Richard Rush (1780 - 1859) held several public offices in the administrations of presidents Madison and Monroe, including Comptroller at the Treasury Department, before being appointed Secretary of the Treasury by President John Quincy Adams in 1825. The Second Bank of the United States, chartered in 1816, still faced widespread opposition when Rush became Secretary. Rush defended the Bank and stated that in addition to being a secure depository for government funds, it afforded the necessary facilities for transferring the public monies from place to place.
Sec. Richard Rush
Cornelia Adele Fassett
Oil on canvas
63 1/4 x 53 1/4 x 4 3/4"
Concerning trade, Rush was a protectionist. He advocated restrictive tariffs that would serve to increase the productivity of American manufacturers. He initiated improvements in the collection and publishing of commercial statistics in order to study the relation of tariff duties to trade. Rush resigned in 1829 at the conclusion of Adams' presidency.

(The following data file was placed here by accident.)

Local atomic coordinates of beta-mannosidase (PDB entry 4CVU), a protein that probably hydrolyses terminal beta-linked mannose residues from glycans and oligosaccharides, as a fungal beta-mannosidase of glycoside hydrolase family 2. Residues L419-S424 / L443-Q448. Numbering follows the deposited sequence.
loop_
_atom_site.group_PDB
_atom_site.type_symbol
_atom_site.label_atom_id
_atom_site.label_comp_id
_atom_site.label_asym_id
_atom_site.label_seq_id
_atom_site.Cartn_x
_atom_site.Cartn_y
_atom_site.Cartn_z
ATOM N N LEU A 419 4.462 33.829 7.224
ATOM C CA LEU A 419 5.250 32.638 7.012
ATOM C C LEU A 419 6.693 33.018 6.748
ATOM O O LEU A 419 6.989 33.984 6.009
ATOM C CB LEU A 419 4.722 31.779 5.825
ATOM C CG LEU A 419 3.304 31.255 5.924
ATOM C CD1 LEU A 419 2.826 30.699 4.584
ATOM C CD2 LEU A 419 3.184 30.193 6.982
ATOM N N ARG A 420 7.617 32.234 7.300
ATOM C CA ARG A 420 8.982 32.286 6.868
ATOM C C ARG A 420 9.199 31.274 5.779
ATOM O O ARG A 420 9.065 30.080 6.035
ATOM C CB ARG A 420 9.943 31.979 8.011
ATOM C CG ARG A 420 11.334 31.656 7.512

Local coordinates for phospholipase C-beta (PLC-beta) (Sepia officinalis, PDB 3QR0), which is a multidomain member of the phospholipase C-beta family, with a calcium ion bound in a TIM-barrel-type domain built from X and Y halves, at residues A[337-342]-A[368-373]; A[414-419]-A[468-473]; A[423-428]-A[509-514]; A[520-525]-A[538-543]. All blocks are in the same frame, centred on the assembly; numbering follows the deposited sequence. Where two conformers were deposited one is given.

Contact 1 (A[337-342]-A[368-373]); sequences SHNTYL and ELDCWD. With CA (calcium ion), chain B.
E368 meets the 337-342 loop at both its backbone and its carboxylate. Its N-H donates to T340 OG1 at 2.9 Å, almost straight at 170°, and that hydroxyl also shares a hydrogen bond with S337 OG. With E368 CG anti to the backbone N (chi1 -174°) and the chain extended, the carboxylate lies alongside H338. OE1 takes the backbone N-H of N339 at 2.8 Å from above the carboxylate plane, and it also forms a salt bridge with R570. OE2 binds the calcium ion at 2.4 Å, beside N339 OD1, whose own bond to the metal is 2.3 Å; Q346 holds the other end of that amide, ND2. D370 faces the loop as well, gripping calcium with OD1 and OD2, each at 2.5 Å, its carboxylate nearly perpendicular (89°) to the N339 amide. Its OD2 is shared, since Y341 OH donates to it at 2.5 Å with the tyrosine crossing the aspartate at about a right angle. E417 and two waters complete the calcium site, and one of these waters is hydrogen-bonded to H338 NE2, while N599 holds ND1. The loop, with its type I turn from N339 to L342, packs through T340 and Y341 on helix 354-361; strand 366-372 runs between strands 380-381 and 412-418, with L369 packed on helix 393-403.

About the Artist
Cornelia Adele Fassett (1831 - 1898) was born in Owasco, New York in 1831, moving later to New York City to study watercolor painting with J.B. Wandesforde, an English artist. She then spent three years in Paris and Rome studying under Giuseppe Castiglione, Henri Fantin-Latour, and Gabriel Mathieu. In 1875 she moved to Washington, D.C. where her husband, Samuel Montague Fassett, had accepted the position of photographer to the Supervising Architect of the Treasury. Perhaps her most famous painting is The Electoral Commission of 1877 which features more than two hundred portraits of Washington political figures and hangs in the U.S. Capitol. Fassett's portrait of Richard Rush, painted in 1880, is a copy of a Chester Harding painting executed from life sometime around 1825. The document in the painting is a commercial treaty with England negotiated in 1818 by Rush, then Minister to England, and Albert Gallatin, at that time Minister to France.